The history of the Aviationtag McDonnell Douglas DC-10 N326FE
This McDonnell Douglas DC-10-30 with MSN 47813, line number 312, was manufactured in Long Beach California. In March 1980, the trijet went into service with the British airline Laker Airways carrying registration G-BGXG.
On 21 September 1984, the aircraft transferred the US to fly for United Airlines with registration N1854U as a passenger jet. In 1997, it was converted to a freighter.
In March 2001, it received its final registration N326FE, when it was taken into service by FedEx. There it flew until it was withdrawn from service in February 2006. It was stored for 2 years at Goodyear Litchfield Municipal until 2008, when new owner Logistic Air moved it to Roswell industrial center. Parts of the aircraft have been recycled into this Aviationtag McDonnell Douglas DC-10 N326FE. This tag is available in gray and blue.
Please read the extra information below.
Please be advised: Owning an Aviationtag, is owning a piece of history. During the airplane’s long life, the skin has developed some unique properties which make each tag different. Depending on the aircraft and what part it’s manufactured from, tags may show differences in material, color, thickness, and finish. For example, small scratches and flaking paint are perfectly normal, and these imperfections reflect on the long history of the aircraft. They give the tag its unique look and make it an excellent aviation collectible!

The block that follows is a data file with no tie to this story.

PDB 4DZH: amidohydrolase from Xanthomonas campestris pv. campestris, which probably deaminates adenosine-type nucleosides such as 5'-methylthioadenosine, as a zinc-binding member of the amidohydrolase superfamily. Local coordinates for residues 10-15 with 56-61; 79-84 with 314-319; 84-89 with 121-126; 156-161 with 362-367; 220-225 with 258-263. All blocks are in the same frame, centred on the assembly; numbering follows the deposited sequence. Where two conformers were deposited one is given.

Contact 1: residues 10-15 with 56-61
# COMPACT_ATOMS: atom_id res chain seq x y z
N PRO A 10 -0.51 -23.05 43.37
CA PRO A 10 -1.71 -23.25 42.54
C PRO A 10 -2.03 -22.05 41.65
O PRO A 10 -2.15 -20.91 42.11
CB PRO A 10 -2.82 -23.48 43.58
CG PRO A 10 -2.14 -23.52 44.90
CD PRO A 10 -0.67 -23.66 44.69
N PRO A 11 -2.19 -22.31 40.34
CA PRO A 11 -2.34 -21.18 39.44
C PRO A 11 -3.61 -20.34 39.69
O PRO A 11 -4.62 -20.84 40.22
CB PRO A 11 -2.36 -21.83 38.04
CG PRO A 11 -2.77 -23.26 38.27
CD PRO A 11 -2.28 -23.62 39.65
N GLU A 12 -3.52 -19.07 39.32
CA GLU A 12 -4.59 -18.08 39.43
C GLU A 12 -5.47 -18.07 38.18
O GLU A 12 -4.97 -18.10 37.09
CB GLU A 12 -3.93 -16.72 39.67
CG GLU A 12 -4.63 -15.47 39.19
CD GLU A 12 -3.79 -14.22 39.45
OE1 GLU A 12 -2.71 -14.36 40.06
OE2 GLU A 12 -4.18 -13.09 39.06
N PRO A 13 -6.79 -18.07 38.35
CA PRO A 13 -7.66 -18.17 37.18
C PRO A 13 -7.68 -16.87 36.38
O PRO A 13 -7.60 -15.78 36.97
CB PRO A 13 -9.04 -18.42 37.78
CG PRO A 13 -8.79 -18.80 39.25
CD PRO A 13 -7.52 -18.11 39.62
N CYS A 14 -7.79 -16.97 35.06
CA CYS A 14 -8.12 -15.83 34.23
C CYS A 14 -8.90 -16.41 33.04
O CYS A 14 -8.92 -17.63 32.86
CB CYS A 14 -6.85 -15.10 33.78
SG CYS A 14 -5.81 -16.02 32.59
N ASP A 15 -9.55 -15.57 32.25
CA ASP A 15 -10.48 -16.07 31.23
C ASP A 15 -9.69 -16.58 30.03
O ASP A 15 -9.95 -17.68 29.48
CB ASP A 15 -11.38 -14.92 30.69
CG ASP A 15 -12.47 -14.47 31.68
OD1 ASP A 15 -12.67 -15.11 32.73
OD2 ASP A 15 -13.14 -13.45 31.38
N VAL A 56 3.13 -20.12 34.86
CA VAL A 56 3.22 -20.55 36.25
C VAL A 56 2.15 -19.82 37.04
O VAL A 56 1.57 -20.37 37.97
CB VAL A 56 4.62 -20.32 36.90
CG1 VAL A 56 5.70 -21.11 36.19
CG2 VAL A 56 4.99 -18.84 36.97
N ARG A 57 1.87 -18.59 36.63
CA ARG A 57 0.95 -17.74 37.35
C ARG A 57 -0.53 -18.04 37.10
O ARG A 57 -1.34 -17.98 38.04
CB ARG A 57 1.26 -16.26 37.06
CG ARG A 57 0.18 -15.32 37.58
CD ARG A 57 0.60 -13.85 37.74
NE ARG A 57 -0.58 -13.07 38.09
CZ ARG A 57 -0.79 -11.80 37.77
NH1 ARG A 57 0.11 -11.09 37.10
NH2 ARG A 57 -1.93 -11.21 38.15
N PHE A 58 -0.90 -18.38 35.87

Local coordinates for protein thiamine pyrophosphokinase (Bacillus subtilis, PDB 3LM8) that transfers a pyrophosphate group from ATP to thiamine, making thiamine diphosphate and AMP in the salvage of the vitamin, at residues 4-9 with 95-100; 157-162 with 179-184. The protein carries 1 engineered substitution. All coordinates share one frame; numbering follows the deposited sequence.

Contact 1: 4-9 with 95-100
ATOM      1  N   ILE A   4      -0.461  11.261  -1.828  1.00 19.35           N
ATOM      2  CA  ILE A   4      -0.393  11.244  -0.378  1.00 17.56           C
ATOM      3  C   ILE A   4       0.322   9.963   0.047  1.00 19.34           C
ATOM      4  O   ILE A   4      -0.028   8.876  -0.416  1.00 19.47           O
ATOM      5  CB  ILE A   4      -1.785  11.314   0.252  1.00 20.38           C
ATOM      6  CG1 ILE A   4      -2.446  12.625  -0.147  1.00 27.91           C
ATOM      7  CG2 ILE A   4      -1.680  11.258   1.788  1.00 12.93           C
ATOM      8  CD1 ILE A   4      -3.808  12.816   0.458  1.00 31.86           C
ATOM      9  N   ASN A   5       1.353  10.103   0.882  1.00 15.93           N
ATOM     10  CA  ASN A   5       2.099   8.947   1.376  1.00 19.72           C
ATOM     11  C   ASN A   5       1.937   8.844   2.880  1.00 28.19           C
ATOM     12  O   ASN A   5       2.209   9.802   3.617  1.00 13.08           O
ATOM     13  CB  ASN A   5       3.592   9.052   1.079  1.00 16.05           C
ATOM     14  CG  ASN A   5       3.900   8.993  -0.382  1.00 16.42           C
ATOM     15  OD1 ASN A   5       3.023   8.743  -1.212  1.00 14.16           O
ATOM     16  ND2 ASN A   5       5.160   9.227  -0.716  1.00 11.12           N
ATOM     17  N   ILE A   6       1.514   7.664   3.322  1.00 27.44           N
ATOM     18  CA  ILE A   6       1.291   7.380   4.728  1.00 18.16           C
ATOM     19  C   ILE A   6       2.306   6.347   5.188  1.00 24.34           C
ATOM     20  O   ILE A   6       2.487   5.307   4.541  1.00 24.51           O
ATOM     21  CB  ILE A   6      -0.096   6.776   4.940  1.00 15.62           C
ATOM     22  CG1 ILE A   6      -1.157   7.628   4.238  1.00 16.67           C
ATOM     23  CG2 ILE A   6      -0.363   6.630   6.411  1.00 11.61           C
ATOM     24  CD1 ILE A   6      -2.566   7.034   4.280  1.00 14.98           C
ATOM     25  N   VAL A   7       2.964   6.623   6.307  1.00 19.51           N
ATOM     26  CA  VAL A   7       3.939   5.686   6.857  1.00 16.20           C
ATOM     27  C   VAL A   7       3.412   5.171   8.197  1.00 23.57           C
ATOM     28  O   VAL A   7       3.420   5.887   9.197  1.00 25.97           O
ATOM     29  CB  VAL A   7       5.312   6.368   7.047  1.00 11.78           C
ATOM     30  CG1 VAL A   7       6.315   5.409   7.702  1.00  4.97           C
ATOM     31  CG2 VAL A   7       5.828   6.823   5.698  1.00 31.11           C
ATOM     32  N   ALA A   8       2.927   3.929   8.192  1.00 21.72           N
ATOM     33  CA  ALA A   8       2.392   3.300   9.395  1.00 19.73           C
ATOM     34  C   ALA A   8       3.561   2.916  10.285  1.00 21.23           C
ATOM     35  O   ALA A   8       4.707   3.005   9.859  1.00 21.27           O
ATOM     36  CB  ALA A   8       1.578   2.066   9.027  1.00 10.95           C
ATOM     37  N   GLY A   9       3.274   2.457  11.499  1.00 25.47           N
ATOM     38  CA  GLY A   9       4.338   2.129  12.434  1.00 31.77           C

After being stored in the Desert for 13 years, the paint of N326FE has become really flaky. It’s very fragile, especially around the edges. If you are not certain if you could live with that, please choose a different Aviationtag.
When using the Aviationtag as a keychain or luggage tag, we strongly advise using the original Aviationtag cover to preserve the finish.
History of the McDonnell Douglas DC-10
On 29 August 1970, the McDonnell Douglas DC-10 made its maiden flight. The Trijet, designed for long range flights, went into service in August 1971 for American Airlines.
The aircraft, has a length of 55 m and a wingspan up to 50.39 m for the -30 and -40 variants. The maximum range for the -30 was 5200 nm (9,600 km). Typical cruise speed was mach 0.82 (876 km/h).
In 1989 production stopped, after having delivered 386 DC-10 aircraft. In 2021, there are still 14 aircraft in service with airlines as a freighter. The DC-10 was succeeded by the longer and heavier MD-11.
For X-Plane, there are currently no real payware options for the McDonnell Douglas DC-10. However, Rotate is developing its successor, the MD-11.
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